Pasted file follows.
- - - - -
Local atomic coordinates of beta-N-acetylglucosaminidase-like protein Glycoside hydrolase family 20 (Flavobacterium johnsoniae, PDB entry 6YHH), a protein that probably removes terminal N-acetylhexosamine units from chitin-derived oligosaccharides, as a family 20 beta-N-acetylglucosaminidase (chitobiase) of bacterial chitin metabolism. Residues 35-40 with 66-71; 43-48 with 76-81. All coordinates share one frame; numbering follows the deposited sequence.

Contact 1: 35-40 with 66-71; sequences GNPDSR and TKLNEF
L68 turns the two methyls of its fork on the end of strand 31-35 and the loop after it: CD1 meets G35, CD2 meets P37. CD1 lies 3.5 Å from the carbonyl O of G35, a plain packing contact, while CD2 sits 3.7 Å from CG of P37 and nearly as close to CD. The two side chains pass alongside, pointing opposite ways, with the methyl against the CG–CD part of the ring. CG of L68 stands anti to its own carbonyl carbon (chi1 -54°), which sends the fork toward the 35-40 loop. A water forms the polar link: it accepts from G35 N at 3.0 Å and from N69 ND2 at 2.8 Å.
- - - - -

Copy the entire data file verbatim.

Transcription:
Local atomic coordinates of beta-N-acetylglucosaminidase-like protein Glycoside hydrolase family 20 (Flavobacterium johnsoniae, PDB entry 6YHH), a protein that probably removes terminal N-acetylhexosamine units from chitin-derived oligosaccharides, as a family 20 beta-N-acetylglucosaminidase (chitobiase) of bacterial chitin metabolism. Residues 35-40 with 66-71; 43-48 with 76-81. All coordinates share one frame; numbering follows the deposited sequence.

Contact 1: 35-40 with 66-71; sequences GNPDSR and TKLNEF
L68 turns the two methyls of its fork on the end of strand 31-35 and the loop after it: CD1 meets G35, CD2 meets P37. CD1 lies 3.5 Å from the carbonyl O of G35, a plain packing contact, while CD2 sits 3.7 Å from CG of P37 and nearly as close to CD. The two side chains pass alongside, pointing opposite ways, with the methyl against the CG–CD part of the ring. CG of L68 stands anti to its own carbonyl carbon (chi1 -54°), which sends the fork toward the 35-40 loop. A water forms the polar link: it accepts from G35 N at 3.0 Å and from N69 ND2 at 2.8 Å.